Concussion Inc.’s ebook THE TED AGU PAPERS: A Black Life That Mattered — And the Secret History of a Covered-Up Death in University of California Football is available on Kindle-friendly devices at http://amzn.to/2aA2LDl. One hundred percent of royalties are being donated to sickle cell trait research and education.
by Irvin Muchnick
An Orlando Sentinel sports columnist, Mike Bianchi, penned a good piece this week on outrage over death and grave illness in college football offseason conditioning, as directed by unprofessional strength and conditioning coaches. See “UCF professor: ‘Oregon shows we’ve learned nothing from Ereck Plancher,’” http://www.orlandosentinel.com/sports/open-mike/os-sp-oregon-mike-bianchi-0119-story.html.
Bianchi’s column, however, has an odd gap: the death of Ted Agu at the University of California-Berkeley in February 2014. The article notes that Ereck Plancher, a carrier of sickle cell trait, died in an exertional sickling attack at the University of Central Florida in 2008, and that several University of Oregon players were hospitalized this week with what could have been near-death cases of rhabdomyolysis (severe muscle breakdown from overexertion).
Agu’s fatal collapse at Cal during equally extreme drills not only is the bridge between the UCF and Oregon incidents. It is also the only exertional sickling death in Division I college football since Plancher’s, and since researchers such as Dr. Randy Eichner and athletic trainer Scott Anderson at the University of Oklahoma focused research on the syndrome and its prevention.
(P.S. 1/21/17, 11:45 a.m. As is often the case, your correspondent, in the previous post, understated the post-Erick Plancher/Central Florida 2008 toll of exertional sickling in Division I college football. Or, as the new president would say, the “carnage.” See https://concussioninc.net/?p=11772.)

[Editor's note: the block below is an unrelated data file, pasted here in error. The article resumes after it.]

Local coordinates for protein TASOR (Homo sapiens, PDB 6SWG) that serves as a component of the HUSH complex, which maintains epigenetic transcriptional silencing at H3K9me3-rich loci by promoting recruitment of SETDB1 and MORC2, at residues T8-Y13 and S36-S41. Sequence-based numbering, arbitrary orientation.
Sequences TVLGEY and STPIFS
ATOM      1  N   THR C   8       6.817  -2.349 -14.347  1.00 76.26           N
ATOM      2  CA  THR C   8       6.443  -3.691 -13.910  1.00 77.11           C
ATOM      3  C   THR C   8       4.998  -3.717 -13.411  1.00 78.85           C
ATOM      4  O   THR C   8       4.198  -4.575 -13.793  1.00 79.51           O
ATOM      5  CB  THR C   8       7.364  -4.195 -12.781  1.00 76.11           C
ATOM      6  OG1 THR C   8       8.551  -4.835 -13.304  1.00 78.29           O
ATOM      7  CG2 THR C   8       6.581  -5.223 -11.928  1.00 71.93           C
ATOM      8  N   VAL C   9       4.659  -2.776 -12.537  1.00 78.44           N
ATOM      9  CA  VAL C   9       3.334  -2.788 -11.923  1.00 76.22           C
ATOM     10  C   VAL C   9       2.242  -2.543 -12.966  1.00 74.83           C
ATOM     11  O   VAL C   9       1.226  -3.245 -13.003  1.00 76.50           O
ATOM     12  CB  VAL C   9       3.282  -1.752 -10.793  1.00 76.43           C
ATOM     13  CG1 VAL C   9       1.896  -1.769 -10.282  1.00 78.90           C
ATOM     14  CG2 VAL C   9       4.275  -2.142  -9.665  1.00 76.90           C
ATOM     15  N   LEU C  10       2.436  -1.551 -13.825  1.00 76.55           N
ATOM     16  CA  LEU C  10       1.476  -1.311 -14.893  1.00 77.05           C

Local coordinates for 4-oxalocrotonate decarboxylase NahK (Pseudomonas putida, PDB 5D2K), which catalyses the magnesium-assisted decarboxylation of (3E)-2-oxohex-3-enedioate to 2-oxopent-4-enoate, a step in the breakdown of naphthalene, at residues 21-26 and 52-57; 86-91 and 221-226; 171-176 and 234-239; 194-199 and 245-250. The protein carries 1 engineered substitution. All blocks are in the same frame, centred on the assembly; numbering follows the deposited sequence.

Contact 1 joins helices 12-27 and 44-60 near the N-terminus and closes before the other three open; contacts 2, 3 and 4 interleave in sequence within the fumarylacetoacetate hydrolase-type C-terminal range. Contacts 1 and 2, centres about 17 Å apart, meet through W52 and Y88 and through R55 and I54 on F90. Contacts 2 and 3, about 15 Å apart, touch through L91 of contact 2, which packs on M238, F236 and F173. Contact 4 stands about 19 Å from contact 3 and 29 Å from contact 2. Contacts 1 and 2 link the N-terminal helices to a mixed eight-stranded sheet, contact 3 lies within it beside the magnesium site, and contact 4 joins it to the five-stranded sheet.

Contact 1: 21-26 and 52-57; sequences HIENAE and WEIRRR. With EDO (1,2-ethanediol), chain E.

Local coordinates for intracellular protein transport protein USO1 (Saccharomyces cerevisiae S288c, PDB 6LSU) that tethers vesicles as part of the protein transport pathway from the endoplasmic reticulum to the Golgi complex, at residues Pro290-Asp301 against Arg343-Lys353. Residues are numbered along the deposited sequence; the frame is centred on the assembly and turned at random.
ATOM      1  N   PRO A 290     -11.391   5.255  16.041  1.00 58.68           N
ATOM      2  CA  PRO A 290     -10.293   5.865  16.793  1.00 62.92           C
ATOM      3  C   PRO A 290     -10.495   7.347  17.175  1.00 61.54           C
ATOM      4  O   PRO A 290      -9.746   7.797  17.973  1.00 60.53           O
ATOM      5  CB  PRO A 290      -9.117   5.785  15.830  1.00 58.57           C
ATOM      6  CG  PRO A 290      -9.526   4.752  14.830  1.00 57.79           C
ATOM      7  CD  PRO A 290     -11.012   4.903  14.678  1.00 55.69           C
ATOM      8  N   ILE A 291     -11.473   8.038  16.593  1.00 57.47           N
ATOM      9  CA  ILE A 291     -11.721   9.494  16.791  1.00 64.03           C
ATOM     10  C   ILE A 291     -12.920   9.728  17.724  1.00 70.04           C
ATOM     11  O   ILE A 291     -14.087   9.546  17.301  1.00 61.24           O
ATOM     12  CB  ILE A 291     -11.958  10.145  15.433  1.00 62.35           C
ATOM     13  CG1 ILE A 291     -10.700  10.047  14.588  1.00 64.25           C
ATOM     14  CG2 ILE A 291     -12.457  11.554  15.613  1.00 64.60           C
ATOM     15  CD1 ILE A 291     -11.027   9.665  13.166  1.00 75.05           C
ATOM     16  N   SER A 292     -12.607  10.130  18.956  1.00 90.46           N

Concussion Inc. has tried unsuccessfully, via emails and a Twitter message, to reach Bianchi to find out whether he simply didn’t know about Agu. This seems unlikely, given that Bianchi was among the Florida journalists who have been in touch with the Plancher family legal team — who then became the Agu family legal team. And not only that — Robbie Jackson, an assistant athletic trainer on duty when Plancher died at UCF, was the lead athletic trainer on duty at Cal when Agu died.
But I suppose a simple oversight is possible.
It’s also possible — though I think even unlikelier — that Bianchi made a conscious decision not to mention Agu for a legitimate editorial reason. If he gets back to us and clarifies, I’ll let you all know.
“Explainer: How ‘Insider’ Access Made San Francisco Chronicle and Berkeley J-School Miss Real Story Behind Death of Cal Football’s Ted Agu,” https://concussioninc.net/?p=10931
Complete headline links to our Ted Agu series: https://concussioninc.net/?p=10877